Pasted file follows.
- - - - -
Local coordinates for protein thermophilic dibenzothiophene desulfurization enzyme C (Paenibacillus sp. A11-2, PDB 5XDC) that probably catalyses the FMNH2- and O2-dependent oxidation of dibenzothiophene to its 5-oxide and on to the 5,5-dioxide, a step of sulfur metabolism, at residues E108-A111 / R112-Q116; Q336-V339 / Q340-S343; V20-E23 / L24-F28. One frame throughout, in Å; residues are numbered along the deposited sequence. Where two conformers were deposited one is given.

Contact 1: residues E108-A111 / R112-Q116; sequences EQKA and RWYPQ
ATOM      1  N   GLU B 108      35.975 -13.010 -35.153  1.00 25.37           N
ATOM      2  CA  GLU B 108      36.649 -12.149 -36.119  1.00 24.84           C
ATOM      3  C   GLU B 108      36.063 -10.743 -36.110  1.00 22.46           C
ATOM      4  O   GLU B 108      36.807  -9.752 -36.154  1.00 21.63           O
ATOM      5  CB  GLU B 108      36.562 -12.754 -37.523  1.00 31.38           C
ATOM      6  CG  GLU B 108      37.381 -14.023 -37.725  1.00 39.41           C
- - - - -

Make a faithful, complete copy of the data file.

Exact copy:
Local coordinates for protein thermophilic dibenzothiophene desulfurization enzyme C (Paenibacillus sp. A11-2, PDB 5XDC) that probably catalyses the FMNH2- and O2-dependent oxidation of dibenzothiophene to its 5-oxide and on to the 5,5-dioxide, a step of sulfur metabolism, at residues E108-A111 / R112-Q116; Q336-V339 / Q340-S343; V20-E23 / L24-F28. One frame throughout, in Å; residues are numbered along the deposited sequence. Where two conformers were deposited one is given.

Contact 1: residues E108-A111 / R112-Q116; sequences EQKA and RWYPQ
ATOM      1  N   GLU B 108      35.975 -13.010 -35.153  1.00 25.37           N
ATOM      2  CA  GLU B 108      36.649 -12.149 -36.119  1.00 24.84           C
ATOM      3  C   GLU B 108      36.063 -10.743 -36.110  1.00 22.46           C
ATOM      4  O   GLU B 108      36.807  -9.752 -36.154  1.00 21.63           O
ATOM      5  CB  GLU B 108      36.562 -12.754 -37.523  1.00 31.38           C
ATOM      6  CG  GLU B 108      37.381 -14.023 -37.725  1.00 39.41           C